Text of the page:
Our experience hatching duck eggs PT 2

Our experience hatching duck eggs PT 2

Today I set up my brooder, and prepared the eggs to hatch. The brooder kit I got is quite ingenious. Two rolls of plastic can be unrolled and taped together to make the walls. PVC pipe forms a tripod, from which an ultra-violet heat bulb hangs.

I set it up in my garage. I live in northern Utah, where winters can get pretty drastic and very unstable. So at first I worried whether or not the temperature would drop so much at night that even the heating lamp would not be enough to keep them warm. So I monitored it for a few days. I determined that while the heat does, in fact, go down, it is not too severe as long as you keep the garage door closed. Most of the cold that does get in tends to come from the cement floor, so I decided to layer the floor thickly with padding, which brings us to my next question.

What would I use to cover the floor? The most important thing about whatever covers the floor is it’s ability to absorb water. Things like wood shavings, or other pet beddings, which are commonly used, are not readily available to me, so I tried to think of some alternatives. I thought about newspaper, but ruled it out because it would no be able to absorb much water, and would soak quickly. I settled on dirt. We have a sandy, highly absorbent dirt that I think will work well. I layered this two to three inches thick. A made it slightly thicker than normally necessary because it will help keep out cold from the ground and also absorb water more easily.

I learned that ducks are quite messy. A major reason is that their food is very dry. After they eat a little, they rinse it in water by splashing their beaks in the water source. This causes a lot of splashing, and the area around their waterer can get soaked easily, which is dangerous to the ducks because they can catch a ‘chill’, just like humans.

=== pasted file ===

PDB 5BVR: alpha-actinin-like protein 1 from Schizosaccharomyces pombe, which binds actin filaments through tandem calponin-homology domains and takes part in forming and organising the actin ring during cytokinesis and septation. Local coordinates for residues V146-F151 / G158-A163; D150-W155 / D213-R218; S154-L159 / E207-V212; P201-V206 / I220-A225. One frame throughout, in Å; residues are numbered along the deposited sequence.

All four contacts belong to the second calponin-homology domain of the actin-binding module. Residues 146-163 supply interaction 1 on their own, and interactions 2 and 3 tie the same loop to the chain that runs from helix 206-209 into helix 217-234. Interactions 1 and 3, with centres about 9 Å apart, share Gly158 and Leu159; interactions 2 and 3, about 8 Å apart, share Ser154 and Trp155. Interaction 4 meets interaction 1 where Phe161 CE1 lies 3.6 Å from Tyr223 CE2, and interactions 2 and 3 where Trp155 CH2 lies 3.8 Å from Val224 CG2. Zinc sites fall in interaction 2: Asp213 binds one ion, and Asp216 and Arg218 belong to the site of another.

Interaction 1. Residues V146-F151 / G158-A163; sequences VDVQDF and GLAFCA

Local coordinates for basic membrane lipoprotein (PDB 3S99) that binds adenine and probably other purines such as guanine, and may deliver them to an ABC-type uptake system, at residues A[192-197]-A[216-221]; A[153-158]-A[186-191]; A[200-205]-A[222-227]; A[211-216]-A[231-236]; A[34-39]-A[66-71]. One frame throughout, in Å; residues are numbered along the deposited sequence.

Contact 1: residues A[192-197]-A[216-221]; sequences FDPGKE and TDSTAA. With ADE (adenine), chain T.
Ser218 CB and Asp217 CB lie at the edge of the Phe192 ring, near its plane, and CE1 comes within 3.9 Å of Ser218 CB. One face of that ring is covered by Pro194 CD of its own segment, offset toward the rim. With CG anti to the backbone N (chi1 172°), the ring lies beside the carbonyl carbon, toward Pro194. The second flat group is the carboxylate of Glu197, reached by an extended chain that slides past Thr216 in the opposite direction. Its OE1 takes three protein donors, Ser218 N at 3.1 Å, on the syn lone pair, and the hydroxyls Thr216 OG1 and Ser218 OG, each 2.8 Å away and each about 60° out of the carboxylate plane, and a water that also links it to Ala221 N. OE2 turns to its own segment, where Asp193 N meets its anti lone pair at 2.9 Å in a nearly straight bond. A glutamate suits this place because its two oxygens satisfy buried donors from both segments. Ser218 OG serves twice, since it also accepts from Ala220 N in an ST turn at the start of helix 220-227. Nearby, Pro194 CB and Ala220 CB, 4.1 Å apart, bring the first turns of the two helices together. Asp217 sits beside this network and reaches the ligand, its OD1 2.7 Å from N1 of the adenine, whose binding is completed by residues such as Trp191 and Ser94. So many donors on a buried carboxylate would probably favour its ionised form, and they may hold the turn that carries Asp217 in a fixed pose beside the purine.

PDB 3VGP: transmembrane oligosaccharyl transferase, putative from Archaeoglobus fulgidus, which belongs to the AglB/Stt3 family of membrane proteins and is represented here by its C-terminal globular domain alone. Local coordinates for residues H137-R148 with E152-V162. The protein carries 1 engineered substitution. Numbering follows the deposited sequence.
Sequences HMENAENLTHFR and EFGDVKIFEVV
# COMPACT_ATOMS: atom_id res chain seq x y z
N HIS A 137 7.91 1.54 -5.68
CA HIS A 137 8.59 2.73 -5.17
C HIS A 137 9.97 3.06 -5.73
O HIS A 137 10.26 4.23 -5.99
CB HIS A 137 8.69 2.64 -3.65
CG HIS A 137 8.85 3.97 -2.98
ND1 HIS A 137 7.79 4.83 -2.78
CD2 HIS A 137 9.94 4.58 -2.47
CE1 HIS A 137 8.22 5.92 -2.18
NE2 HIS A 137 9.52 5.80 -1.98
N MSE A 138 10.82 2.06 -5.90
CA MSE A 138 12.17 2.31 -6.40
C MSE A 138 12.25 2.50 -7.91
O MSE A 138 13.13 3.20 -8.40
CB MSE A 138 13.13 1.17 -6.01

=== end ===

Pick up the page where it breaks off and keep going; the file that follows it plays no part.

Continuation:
I set up the feeder and waterer. The feeder is the large red tray I described in an earlier post. The waterer is a plastic bottle that screws onto a red dish. The dish lets water enter it from the bottle whenever it runs low. In the bottom of the dish you put colored stones. This confused me at first. Why do you need those in a watering dish? I wondered. As it turns out, you do this because baby ducklings do not recognize water for what it is by instinct, it is something they have to learn. They see the shiny stones and curiously peck at them. As they peck, they unintentionally get water in their beaks. They swallow it, and before long learn how to drink water.


Watering Stones in the Waterer


Preparing the eggs to hatch also was fun, although it was much simpler than setting up the brooder. I turned the temperature down a couple degrees and made the humidity rise significantly (to 80% from about %50). This was easy, as all I had to do was remove the eggs for a minute to fill a secondary trough already set in the bottom of the incubator.